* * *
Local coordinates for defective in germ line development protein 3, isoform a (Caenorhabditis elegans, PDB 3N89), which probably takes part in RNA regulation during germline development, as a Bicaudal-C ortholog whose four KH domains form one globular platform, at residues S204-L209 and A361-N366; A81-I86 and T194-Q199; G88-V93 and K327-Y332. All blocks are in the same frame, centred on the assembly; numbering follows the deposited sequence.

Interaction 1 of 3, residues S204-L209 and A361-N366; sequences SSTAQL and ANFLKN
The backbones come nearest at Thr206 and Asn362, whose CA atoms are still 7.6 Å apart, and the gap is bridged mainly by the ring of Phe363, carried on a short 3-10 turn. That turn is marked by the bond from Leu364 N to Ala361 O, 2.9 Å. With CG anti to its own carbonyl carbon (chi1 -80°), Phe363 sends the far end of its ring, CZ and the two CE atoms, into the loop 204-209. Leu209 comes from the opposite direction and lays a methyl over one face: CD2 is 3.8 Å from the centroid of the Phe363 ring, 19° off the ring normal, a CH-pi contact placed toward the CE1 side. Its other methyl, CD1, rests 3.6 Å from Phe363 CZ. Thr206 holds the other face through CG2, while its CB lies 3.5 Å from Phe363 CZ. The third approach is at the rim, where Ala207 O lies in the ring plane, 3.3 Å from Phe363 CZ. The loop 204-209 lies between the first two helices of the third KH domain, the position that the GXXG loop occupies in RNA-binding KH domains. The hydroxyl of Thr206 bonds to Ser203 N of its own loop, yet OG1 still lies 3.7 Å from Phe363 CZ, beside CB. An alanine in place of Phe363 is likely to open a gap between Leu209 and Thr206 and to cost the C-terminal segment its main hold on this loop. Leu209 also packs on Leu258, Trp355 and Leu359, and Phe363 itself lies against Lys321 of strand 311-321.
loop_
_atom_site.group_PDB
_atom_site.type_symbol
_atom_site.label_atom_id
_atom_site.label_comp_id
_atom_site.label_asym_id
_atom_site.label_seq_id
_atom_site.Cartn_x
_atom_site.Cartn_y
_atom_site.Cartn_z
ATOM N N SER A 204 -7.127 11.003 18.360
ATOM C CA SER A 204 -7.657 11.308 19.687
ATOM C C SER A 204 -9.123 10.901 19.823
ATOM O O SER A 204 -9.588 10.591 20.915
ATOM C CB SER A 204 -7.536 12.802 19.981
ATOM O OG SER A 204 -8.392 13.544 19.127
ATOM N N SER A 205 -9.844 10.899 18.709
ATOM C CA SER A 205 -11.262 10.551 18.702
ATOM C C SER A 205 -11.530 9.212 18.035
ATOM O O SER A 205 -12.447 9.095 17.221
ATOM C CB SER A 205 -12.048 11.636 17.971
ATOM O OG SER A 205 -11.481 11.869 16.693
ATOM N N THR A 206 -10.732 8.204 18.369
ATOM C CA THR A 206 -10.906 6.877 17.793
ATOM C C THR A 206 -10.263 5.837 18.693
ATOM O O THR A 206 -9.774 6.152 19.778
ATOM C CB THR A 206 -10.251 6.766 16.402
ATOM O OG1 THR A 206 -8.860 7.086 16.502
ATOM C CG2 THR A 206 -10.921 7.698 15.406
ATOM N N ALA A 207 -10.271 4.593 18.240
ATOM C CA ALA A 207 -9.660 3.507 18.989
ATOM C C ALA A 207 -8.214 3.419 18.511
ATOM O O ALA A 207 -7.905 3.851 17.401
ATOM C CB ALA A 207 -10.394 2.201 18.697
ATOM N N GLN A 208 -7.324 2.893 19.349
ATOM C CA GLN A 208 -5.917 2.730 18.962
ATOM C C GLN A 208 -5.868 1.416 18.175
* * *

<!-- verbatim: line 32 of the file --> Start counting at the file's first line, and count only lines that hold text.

ATOM C CG2 THR A 206 -10.921 7.698 15.406